February 14, 2001 | By: Laura Skillman

For many farm fields, irrigation can mean the difference between a good, profitable crop and one that leaves a farmer wishing for more.

To help farmers gain better understanding of when to use irrigation, University of Kentucky Cooperative Extension Service agents in Daviess and Henderson counties embarked on a research project in 2000 that will continue this year. As part of those ongoing efforts, an irrigation school will be Feb. 23 at the Henderson County extension office.

The program is from 8 a.m. to 1 p.m. and will review data from 2000. The project is funded by grants from the Kentucky Integrated Pest Management program and the Kentucky Soybean Association. The Woodruff Curve, another program that uses rainfall and growth stage to determine moisture needs based on a graphing system, was also used in the project.

In 2000, the scheduler was used in corn and soybeans in the Green River area, but not sweet corn.

Already, the project has shown farmers aren't starting to irrigate early enough, are not putting enough water onto the fields, and inefficiency in some center pivots is making output inconsistent, said Wayne Mattingly, Daviess County extension agent for agriculture and natural resources.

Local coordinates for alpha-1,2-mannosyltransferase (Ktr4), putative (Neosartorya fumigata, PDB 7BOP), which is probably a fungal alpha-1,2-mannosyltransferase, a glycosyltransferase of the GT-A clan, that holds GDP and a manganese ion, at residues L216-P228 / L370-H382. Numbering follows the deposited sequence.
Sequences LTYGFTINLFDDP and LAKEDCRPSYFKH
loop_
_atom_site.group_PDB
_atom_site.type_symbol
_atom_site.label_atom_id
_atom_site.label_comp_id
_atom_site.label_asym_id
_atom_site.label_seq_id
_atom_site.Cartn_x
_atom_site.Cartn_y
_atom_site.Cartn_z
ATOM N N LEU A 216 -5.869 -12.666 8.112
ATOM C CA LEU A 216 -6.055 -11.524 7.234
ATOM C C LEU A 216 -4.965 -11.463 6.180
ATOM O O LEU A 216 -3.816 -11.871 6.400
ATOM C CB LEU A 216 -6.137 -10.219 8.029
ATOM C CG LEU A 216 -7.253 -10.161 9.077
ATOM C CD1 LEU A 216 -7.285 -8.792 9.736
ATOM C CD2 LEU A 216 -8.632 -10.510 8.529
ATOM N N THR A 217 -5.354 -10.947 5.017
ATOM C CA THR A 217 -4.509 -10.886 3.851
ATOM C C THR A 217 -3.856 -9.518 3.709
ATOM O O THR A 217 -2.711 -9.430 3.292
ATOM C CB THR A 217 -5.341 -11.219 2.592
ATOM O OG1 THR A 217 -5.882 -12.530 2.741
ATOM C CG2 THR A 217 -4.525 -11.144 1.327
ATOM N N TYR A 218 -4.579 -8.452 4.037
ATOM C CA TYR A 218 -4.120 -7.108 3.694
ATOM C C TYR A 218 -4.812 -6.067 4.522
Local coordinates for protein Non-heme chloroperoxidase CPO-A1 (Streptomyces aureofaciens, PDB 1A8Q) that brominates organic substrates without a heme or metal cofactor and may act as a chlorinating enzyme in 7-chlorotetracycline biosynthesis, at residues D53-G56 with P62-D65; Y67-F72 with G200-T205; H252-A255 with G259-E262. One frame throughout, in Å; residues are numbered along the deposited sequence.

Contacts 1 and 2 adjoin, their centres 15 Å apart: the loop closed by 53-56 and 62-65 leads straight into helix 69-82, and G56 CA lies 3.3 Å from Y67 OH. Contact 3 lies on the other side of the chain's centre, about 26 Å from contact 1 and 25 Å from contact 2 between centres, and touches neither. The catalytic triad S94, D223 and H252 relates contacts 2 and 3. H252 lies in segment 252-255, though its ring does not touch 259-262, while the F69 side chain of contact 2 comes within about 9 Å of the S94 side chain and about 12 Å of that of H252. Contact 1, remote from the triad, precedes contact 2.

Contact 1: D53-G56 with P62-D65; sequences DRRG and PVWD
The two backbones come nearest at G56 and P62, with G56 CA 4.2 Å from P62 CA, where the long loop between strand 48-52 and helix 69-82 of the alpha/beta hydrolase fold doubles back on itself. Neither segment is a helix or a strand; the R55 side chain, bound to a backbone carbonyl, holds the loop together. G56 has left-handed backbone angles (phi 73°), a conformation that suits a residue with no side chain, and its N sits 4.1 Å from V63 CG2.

Also, soybeans are not perceived to get as great a benefit from irrigation as corn, but data from the Green River area in 2000 shows that soybeans can also benefit, he said.

This year the program will be expanded to look at the irrigation needs of sweet corn. With the West Kentucky Growers Cooperative producing several thousand acres of sweet corn in the area, project coordinators felt it was important to look at irrigation in this crop.

"Sweet corn has more dependence on irrigation," Mattingly said. "It's where they can get the biggest bang for the buck."

The irrigation school is free and will include discussions evaluating soil moisture conditions, disease impact on irrigated corn and soybeans and improving the output of center pivots.

For more information on the irrigation school, contact Wayne Mattingly at (270) 685-8480 or Mike Smith at (270) 826-8387.


Wayne Mattingly, (270) 685-8480